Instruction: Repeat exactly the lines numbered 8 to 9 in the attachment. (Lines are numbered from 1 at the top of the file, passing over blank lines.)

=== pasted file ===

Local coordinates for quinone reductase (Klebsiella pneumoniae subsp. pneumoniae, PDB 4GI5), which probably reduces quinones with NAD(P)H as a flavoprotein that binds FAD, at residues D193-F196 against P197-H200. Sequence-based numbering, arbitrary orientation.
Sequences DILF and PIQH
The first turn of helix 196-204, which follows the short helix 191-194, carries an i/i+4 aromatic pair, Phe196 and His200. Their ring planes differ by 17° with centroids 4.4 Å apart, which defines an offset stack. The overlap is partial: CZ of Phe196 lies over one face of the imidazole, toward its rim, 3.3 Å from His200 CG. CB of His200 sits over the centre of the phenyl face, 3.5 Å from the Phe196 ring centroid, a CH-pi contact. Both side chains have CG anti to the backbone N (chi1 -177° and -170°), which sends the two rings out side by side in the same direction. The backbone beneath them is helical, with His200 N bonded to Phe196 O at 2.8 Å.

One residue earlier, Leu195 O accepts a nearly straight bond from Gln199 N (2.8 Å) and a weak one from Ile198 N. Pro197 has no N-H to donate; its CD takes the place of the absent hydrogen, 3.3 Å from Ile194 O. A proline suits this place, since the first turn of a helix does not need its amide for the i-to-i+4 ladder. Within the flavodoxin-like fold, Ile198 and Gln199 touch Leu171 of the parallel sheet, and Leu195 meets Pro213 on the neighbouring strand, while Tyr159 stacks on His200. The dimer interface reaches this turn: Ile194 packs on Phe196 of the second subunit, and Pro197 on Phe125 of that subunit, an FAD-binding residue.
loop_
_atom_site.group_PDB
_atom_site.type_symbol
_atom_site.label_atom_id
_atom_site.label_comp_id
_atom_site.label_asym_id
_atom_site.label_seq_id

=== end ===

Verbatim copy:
_atom_site.label_atom_id
_atom_site.label_comp_id